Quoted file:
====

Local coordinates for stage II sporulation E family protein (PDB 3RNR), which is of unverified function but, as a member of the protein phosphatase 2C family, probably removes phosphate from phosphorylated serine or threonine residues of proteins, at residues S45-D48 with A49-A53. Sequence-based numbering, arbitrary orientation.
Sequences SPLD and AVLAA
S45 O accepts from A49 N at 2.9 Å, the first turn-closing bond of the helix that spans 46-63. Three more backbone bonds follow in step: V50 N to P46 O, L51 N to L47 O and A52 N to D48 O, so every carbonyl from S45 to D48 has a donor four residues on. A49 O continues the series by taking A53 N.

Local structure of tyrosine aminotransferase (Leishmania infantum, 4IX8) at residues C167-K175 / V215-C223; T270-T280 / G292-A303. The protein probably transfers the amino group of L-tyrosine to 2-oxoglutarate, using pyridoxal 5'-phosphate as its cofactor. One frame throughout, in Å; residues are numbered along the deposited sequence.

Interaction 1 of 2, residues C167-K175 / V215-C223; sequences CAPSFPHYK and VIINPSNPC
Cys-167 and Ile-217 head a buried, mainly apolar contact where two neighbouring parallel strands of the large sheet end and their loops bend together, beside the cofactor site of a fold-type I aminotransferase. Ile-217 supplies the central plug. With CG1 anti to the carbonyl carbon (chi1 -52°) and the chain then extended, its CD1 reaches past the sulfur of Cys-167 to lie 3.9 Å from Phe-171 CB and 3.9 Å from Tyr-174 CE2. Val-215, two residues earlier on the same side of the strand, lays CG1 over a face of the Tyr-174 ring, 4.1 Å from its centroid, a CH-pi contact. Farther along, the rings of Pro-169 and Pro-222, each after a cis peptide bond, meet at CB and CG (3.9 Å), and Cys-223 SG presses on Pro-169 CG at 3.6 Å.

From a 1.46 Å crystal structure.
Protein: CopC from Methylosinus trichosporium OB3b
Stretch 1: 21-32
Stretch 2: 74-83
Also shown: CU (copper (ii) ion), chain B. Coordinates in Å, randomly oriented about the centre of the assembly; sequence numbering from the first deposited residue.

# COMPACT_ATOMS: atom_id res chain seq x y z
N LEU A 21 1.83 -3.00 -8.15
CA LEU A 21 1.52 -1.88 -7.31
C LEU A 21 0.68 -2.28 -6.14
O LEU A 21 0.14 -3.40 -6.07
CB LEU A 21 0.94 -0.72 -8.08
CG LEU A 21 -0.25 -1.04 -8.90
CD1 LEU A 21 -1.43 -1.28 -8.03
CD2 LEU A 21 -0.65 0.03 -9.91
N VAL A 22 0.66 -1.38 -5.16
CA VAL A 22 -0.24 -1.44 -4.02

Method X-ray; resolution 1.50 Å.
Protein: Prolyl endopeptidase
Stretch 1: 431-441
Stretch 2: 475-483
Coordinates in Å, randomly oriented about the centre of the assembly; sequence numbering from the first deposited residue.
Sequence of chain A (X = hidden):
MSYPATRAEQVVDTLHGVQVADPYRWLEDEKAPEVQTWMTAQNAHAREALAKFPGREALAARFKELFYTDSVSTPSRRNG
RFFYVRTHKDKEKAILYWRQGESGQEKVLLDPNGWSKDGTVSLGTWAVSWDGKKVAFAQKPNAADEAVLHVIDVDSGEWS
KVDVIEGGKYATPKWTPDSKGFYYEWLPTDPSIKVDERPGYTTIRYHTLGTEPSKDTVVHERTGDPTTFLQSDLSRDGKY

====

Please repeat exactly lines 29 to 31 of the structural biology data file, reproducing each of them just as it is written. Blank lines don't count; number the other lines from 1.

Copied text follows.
MSYPATRAEQVVDTLHGVQVADPYRWLEDEKAPEVQTWMTAQNAHAREALAKFPGREALAARFKELFYTDSVSTPSRRNG
RFFYVRTHKDKEKAILYWRQGESGQEKVLLDPNGWSKDGTVSLGTWAVSWDGKKVAFAQKPNAADEAVLHVIDVDSGEWS
KVDVIEGGKYATPKWTPDSKGFYYEWLPTDPSIKVDERPGYTTIRYHTLGTEPSKDTVVHERTGDPTTFLQSDLSRDGKY